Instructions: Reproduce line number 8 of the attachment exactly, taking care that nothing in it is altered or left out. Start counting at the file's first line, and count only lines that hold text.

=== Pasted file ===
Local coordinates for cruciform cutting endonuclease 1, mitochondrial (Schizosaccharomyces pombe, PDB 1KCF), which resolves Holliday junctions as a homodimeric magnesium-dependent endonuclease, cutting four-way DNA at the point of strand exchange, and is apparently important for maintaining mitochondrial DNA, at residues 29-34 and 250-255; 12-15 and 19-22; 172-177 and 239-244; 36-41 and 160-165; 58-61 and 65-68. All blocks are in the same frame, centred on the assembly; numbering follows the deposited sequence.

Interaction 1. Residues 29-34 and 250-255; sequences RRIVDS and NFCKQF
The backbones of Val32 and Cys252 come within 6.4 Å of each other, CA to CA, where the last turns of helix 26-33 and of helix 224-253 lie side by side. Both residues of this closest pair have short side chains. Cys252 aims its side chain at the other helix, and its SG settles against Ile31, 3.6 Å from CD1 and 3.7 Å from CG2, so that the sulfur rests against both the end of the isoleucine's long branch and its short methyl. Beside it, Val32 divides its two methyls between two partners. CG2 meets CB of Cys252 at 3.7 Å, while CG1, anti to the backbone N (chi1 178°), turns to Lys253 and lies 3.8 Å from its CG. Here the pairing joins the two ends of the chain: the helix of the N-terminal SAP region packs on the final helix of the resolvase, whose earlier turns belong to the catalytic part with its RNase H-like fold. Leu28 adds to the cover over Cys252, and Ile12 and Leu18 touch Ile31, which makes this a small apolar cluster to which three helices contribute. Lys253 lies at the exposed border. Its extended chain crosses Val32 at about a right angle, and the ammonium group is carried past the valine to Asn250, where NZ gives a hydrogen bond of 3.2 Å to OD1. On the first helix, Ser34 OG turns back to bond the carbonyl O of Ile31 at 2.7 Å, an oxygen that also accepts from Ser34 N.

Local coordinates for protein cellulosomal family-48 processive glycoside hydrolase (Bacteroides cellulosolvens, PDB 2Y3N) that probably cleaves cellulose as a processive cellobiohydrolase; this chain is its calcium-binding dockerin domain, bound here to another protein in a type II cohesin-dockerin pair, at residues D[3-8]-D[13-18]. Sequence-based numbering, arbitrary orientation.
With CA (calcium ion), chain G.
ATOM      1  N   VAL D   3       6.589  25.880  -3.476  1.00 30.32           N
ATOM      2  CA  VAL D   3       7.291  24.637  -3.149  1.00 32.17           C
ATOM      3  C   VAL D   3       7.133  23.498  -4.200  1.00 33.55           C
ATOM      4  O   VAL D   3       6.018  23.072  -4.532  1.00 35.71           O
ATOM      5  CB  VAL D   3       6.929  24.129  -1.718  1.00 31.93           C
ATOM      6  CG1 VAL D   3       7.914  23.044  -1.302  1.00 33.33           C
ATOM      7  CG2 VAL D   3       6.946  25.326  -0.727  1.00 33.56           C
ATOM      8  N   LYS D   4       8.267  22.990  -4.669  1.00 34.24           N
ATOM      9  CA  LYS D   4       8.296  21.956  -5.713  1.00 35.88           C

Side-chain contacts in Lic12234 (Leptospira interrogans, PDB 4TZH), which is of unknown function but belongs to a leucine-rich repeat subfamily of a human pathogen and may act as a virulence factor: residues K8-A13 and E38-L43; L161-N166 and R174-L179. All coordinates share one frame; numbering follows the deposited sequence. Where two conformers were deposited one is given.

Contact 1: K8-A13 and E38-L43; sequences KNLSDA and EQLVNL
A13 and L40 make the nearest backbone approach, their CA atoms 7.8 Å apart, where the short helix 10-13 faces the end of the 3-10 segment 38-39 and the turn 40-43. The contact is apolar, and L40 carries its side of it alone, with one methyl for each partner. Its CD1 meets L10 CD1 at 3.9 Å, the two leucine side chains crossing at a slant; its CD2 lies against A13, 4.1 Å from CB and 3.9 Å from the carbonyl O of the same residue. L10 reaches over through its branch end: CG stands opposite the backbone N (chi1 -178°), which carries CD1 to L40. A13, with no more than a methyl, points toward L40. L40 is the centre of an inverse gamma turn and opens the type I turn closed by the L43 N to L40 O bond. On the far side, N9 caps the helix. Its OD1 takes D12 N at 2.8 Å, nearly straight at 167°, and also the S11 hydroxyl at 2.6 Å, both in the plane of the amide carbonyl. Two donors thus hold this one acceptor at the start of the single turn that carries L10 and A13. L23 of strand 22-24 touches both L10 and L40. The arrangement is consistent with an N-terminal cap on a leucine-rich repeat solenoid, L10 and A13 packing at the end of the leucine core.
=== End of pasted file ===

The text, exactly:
ATOM      3  C   VAL D   3       7.133  23.498  -4.200  1.00 33.55           C